Even the schools of French-speaking Switzerland are starting to change. It must be admitted that in our schools, more than elsewhere, there is still enormous, complex and painful work to be done. The possible transformation raises many worries and questions among teachers, parents, and public education authorities. Do schools need to be completely transformed? What is the real educational value of these new technologies? How can they be integrated into the curriculum?

Preparing students for the real (virtual) world

The same questions are being asked about teacher training. "We have been procrastinating long enough," says Raymond Morel. "We’ve thought about it enough. Now it is urgent to do something.”

Morel, an expert from the International Federation for Information Processing and a member of the Swiss Academy of Engineering Sciences, criticizes the lack of response by public school authorities to the challenges of the computer age.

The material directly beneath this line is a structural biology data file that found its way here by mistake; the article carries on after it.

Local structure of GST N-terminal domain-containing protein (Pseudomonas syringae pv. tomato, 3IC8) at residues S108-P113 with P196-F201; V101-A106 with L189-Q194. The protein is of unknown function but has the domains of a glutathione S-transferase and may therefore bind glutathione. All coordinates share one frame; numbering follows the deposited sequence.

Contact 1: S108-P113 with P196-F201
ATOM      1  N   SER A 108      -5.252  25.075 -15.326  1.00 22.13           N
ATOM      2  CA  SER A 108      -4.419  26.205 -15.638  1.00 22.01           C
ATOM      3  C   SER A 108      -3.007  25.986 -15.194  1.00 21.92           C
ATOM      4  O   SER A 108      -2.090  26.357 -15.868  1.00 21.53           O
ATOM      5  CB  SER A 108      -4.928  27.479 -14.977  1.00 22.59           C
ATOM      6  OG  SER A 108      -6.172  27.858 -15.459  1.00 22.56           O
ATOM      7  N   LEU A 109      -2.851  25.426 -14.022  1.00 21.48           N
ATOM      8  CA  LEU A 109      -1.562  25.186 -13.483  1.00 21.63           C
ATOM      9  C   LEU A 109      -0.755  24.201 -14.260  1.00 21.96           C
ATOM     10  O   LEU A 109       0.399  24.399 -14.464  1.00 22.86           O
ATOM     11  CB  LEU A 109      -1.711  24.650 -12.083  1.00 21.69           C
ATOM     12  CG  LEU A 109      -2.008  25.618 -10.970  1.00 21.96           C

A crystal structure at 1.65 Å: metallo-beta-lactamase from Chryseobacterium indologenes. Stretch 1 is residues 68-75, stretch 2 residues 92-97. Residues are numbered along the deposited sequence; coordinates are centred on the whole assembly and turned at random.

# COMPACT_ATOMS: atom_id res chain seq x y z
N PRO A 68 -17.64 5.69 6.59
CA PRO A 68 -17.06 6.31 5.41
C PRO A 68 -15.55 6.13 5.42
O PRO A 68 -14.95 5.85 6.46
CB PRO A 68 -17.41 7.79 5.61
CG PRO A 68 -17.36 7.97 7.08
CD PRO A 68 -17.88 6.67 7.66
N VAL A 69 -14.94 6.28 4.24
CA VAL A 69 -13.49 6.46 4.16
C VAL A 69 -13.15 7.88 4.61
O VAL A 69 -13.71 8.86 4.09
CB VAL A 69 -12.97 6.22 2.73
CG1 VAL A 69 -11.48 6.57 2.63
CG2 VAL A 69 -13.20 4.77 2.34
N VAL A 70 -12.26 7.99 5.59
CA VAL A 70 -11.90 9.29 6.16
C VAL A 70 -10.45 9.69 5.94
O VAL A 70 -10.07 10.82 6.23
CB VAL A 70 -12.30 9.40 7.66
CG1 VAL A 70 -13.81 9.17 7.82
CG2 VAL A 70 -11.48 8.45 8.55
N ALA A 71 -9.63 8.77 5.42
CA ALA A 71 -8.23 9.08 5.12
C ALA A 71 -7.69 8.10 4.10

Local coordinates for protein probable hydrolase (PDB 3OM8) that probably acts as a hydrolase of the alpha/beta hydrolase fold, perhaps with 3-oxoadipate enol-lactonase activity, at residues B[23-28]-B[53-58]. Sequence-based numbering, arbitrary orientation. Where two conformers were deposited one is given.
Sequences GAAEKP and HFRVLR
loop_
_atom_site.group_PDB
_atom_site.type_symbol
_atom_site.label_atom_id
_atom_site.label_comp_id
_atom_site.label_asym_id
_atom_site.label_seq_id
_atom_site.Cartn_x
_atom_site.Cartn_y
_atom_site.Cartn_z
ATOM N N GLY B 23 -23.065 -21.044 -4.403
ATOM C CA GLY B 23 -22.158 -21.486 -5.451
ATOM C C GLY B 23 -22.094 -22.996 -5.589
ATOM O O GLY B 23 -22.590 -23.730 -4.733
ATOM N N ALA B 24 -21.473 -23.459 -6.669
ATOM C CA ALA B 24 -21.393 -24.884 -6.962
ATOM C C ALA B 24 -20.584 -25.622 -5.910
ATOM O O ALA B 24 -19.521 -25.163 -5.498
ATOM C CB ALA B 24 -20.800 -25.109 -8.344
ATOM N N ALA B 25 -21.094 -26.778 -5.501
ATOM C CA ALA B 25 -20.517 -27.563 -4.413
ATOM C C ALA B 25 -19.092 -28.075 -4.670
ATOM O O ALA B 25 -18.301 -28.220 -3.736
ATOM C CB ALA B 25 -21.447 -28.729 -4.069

"School is responsible for preparing students for the demands of the professional world," he says. "If they do not know how to use the new technologies, they will be excluded."

According to Morel, school authorities are "hypocritical" in their refusal to see that the world is changing. "The use of filters on school computers, a ban on Facebook or on sending out brochures to parents to warn them about the dangers of the Internet, none of that is useful. We need to start teaching what students need to know, or we will wind up with trainloads of unemployed.”